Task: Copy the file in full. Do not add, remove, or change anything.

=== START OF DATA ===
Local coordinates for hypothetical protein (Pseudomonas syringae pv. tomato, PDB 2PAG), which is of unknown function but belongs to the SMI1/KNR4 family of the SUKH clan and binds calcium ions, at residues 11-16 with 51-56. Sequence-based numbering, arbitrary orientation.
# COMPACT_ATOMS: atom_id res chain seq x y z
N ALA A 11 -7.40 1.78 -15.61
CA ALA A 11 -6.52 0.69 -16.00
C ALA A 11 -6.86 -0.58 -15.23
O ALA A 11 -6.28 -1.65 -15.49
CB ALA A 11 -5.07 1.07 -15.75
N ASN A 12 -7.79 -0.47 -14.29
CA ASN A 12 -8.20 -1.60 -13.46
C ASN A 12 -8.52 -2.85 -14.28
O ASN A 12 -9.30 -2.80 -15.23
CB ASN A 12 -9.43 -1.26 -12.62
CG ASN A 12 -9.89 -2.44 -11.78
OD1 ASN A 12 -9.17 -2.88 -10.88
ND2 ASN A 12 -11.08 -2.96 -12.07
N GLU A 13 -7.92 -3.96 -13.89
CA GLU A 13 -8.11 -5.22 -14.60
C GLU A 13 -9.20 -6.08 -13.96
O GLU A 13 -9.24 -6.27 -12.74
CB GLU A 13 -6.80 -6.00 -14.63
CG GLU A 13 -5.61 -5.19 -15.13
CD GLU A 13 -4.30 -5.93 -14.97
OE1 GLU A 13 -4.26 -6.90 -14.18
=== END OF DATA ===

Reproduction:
Local coordinates for hypothetical protein (Pseudomonas syringae pv. tomato, PDB 2PAG), which is of unknown function but belongs to the SMI1/KNR4 family of the SUKH clan and binds calcium ions, at residues 11-16 with 51-56. Sequence-based numbering, arbitrary orientation.
# COMPACT_ATOMS: atom_id res chain seq x y z
N ALA A 11 -7.40 1.78 -15.61
CA ALA A 11 -6.52 0.69 -16.00
C ALA A 11 -6.86 -0.58 -15.23
O ALA A 11 -6.28 -1.65 -15.49
CB ALA A 11 -5.07 1.07 -15.75
N ASN A 12 -7.79 -0.47 -14.29
CA ASN A 12 -8.20 -1.60 -13.46
C ASN A 12 -8.52 -2.85 -14.28
O ASN A 12 -9.30 -2.80 -15.23
CB ASN A 12 -9.43 -1.26 -12.62
CG ASN A 12 -9.89 -2.44 -11.78
OD1 ASN A 12 -9.17 -2.88 -10.88
ND2 ASN A 12 -11.08 -2.96 -12.07
N GLU A 13 -7.92 -3.96 -13.89
CA GLU A 13 -8.11 -5.22 -14.60
C GLU A 13 -9.20 -6.08 -13.96
O GLU A 13 -9.24 -6.27 -12.74
CB GLU A 13 -6.80 -6.00 -14.63
CG GLU A 13 -5.61 -5.19 -15.13
CD GLU A 13 -4.30 -5.93 -14.97
OE1 GLU A 13 -4.26 -6.90 -14.18